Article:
“Well, I know that I personally like some of it better than other. Does that make it better in some intrinsic sense? No. It’s just a matter of personal taste.”

I’m sorry, Max. You're just wrong. There is no universe in which John Le Carré is not a better writer than Tom Clancy! That’s a constant – like the clouds, like the stars.

But there was no way I could argue that fact with Max. I guess he’s learned something at that elitist, prestigious, fancy-dancy law school of his.


“So, is Robin graduating? Or is Robin not graduating?” Max asked toward the end of the conversation. By then, the conversation was lapping into the middle of its second hour, which was some kind of record for phone conversations for me.

“I don’t know,” I said.

Shouldn’t you know?” he asked.

“Absolutely, I should know,” I said. “But I’ve been scared to ask.”

So naturally I had to follow up, which meant another half hour on the phone – this time with Ben.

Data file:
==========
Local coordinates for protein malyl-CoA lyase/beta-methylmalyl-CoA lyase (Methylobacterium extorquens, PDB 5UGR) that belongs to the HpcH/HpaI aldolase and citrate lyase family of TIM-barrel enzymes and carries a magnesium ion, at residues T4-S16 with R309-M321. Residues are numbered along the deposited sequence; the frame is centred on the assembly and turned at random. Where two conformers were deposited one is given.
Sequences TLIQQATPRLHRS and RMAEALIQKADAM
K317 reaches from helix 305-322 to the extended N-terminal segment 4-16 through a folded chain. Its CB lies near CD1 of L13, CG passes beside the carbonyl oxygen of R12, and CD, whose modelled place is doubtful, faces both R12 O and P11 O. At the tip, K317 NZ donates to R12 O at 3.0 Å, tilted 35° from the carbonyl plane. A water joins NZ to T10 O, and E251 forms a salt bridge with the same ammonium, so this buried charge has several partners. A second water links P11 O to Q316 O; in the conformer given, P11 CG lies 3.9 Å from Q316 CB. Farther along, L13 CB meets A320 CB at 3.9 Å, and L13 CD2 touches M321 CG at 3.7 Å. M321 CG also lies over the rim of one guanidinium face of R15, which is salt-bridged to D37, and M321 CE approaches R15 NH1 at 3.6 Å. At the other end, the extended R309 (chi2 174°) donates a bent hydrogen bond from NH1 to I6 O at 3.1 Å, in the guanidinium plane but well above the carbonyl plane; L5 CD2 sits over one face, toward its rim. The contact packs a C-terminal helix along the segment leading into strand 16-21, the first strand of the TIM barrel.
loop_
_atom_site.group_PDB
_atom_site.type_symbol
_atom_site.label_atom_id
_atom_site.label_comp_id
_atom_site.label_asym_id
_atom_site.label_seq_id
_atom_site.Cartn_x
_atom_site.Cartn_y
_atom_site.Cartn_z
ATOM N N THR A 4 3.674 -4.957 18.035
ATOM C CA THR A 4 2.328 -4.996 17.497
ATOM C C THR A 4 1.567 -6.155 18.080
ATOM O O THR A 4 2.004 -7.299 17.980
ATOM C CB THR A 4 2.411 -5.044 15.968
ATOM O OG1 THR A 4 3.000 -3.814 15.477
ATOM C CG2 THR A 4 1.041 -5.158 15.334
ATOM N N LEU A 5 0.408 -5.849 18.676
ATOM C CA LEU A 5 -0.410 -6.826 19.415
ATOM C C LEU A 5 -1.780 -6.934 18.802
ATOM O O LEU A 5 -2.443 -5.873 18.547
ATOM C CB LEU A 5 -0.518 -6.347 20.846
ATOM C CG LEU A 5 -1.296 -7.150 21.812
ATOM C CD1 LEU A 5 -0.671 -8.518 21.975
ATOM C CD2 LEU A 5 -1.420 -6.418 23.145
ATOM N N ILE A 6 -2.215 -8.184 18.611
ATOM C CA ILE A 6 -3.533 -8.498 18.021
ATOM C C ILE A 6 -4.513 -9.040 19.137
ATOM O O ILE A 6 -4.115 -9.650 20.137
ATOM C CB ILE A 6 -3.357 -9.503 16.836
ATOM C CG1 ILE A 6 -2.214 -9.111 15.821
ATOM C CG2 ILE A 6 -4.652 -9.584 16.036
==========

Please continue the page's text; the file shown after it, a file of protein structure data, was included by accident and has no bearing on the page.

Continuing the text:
No, Robin is not graduating in December.


Though not through any obvious fuck-up of his own.

Turns out that all those creative writing electives he took last year – Syracuse University is a serious creative writing school, Raymond Carver used to lead the department, and Mary Karr and George Saunders teach there now – don’t count as electives towards the Environmental Science & Forestry degree. (ESF is actually a SUNY land grant college housed on the Syracuse University campus. The two schools share a lot. But not everything.) So now he has to take a semester of electives that will count toward the ESF degree.

His academic advisor hadn’t bothered to fill Robin in on any of this when he met with her last spring.

I’m disappointed for purely selfish, financial reasons: I contribute a not-insignificant-to-me amount of $$$ to Robin’s schooling on a monthly basis, and I was so looking forward to stashing that money in a traveling fund. I have a Major Birthday coming up, and I wanted to go to Iceland or Amsterdam or Timbuktu to celebrate. This is another one of those situations where I want to be patted on the head for recognizing the obligations of a normal parent, I suppose.